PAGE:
It was the single most devastating moment of my life. Five years ago today my husband and I stood at the edge of an ICU bed where our youngest child lay. A machine breathed for her, 26 medicines (twenty-six!) dripped into her body, and her heart literally beat so hard and irregularly that her chest heaved.

The future looked bleak. None of the medical personnel around her bed would tell us it would be OK. In fact, we were told, “She is the sickest child in ICU.”

The next morning, though, things looked better. She was conscious, breathing on her own with a stable heartbeat. She is one of only 4% of children who have cardiac arrest and survive. She was a bit of an ICU rock star after that. Many doctors checked in on her the next weeks as she went through open heart surgery and they all said in one way or another, “You know, she’s only here because everyone did everything exactly right.”

I like to say it took a village to save my child. Her heart stopped beating in a pep rally at school. She collapsed at the feet of a visiting grandmother who teaches CPR. She recognized the signs and began CPR within seconds. Others joined her, beating Jenna’s heart, breathing into her lungs for 12 minutes. A student called 911 and the operator who answered knew our child. He called for help for a heart patient. Police officers at the gas station next door jumped a four foot fence to get to my child with that help. About 100 of the students chose not to head home, but instead went to the school practice field and prayed for their classmate.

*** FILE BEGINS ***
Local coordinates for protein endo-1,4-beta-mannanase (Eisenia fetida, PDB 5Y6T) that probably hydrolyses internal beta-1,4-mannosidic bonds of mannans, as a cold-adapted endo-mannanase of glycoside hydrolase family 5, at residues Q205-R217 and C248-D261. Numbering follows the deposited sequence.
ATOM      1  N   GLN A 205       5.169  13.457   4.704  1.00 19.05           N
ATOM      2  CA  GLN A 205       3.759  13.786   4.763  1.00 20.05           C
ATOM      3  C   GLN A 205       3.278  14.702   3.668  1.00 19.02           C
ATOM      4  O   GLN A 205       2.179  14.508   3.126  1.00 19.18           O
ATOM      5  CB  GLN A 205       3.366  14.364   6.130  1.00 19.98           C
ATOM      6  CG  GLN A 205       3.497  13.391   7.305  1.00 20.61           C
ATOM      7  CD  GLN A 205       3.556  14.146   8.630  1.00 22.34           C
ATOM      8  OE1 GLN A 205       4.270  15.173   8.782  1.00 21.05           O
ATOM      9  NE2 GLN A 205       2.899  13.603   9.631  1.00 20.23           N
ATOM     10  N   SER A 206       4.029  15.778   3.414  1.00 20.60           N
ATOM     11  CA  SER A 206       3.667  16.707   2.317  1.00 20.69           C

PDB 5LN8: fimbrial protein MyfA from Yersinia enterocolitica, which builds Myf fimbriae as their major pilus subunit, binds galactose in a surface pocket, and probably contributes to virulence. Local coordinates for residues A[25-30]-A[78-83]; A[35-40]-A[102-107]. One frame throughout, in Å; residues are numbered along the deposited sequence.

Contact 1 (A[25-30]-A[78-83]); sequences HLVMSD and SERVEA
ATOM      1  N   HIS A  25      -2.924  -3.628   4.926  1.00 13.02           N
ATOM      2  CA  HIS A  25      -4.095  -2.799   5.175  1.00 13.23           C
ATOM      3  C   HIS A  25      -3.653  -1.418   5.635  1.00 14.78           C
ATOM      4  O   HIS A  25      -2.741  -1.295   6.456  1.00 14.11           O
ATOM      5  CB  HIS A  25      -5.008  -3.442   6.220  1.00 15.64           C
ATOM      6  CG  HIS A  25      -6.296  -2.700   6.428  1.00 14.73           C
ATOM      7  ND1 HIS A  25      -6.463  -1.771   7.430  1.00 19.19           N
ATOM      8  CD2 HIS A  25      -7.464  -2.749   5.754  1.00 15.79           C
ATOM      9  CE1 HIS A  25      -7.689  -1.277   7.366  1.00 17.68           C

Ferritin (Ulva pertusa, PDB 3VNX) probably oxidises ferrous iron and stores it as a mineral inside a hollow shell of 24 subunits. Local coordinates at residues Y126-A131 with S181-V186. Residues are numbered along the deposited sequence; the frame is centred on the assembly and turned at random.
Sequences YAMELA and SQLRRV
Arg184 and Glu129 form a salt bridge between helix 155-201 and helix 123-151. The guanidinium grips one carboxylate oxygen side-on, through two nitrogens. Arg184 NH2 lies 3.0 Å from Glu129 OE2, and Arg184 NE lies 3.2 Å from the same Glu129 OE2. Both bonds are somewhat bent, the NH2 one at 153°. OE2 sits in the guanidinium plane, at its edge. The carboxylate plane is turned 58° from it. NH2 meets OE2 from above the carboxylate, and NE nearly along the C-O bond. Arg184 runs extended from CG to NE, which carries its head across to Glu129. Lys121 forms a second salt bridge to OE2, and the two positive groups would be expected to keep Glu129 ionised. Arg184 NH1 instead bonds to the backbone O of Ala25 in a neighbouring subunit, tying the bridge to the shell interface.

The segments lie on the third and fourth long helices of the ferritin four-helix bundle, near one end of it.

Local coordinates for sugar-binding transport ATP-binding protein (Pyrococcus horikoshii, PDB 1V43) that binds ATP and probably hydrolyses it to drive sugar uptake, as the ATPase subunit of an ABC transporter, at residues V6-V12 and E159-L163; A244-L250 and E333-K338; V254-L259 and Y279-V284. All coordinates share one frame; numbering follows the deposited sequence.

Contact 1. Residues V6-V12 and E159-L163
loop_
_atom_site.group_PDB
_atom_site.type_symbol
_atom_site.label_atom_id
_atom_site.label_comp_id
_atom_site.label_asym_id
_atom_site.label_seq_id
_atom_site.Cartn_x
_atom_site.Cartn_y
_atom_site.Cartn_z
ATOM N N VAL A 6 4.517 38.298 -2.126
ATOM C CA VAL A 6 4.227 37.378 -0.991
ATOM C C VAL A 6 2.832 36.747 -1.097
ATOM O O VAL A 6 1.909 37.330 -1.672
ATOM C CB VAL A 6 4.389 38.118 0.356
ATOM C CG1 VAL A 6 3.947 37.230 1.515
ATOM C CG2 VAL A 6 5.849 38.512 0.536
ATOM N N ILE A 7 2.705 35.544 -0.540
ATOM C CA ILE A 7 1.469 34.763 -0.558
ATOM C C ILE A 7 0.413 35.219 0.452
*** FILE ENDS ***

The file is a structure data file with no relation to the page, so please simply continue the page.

A dozen or more people worked on her at the hospital, stabilizing Jenna before sending her off in a helicopter to Atlanta. In that helicopter, her heart again stopped beating – twice.

I can’t even count how many people it took to get us all through that crisis – not just restoring Jenna’s health, but in the days that followed when our life took a different direction and we all had to learn to live with a “new normal.”

Today, working in Circles, I don’t often see a crisis as intense as that day five years ago. But I do see lives full of the crises that accompany poverty – job loss, illness, broken cars and more. For most of our participants those crises have been faced alone, not with a community of support.

That’s what we do at Circles. We don’t give money, we don’t have jobs or houses. We do give support and encouragement. We have knowledge and skills to help people navigate their challenges. And, eventually, we are there to celebrate as they meet their goals and move closer to self-sufficiency. We are their “village.”

So today, I celebrate Jenna’s thriving life. And, I celebrate being part of an organization that offers a thriving life to so many.